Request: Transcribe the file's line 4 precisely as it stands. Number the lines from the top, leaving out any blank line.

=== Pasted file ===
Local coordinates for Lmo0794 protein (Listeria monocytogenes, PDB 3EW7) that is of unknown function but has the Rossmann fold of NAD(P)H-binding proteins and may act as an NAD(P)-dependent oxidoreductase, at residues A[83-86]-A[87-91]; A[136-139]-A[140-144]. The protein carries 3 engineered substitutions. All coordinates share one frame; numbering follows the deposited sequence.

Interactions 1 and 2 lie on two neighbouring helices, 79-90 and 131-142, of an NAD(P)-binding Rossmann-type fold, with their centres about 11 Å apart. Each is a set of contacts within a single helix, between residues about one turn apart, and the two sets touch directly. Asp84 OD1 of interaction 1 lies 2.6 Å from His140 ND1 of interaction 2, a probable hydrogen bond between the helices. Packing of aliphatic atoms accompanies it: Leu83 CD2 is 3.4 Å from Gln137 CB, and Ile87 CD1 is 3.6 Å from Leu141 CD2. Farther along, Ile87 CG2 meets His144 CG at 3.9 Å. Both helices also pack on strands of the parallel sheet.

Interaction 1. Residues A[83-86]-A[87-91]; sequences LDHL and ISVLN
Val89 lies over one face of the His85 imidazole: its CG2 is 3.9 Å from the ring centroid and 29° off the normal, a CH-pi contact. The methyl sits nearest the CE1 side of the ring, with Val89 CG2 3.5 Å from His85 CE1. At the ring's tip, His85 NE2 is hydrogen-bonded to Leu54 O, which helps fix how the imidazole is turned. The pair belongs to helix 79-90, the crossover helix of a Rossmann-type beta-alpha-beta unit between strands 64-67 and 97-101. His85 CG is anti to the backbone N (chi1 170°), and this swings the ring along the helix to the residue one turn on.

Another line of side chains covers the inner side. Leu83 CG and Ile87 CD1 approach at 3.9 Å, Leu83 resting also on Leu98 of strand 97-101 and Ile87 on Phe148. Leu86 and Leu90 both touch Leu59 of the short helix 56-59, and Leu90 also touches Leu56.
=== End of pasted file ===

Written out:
Val89 lies over one face of the His85 imidazole: its CG2 is 3.9 Å from the ring centroid and 29° off the normal, a CH-pi contact. The methyl sits nearest the CE1 side of the ring, with Val89 CG2 3.5 Å from His85 CE1. At the ring's tip, His85 NE2 is hydrogen-bonded to Leu54 O, which helps fix how the imidazole is turned. The pair belongs to helix 79-90, the crossover helix of a Rossmann-type beta-alpha-beta unit between strands 64-67 and 97-101. His85 CG is anti to the backbone N (chi1 170°), and this swings the ring along the helix to the residue one turn on.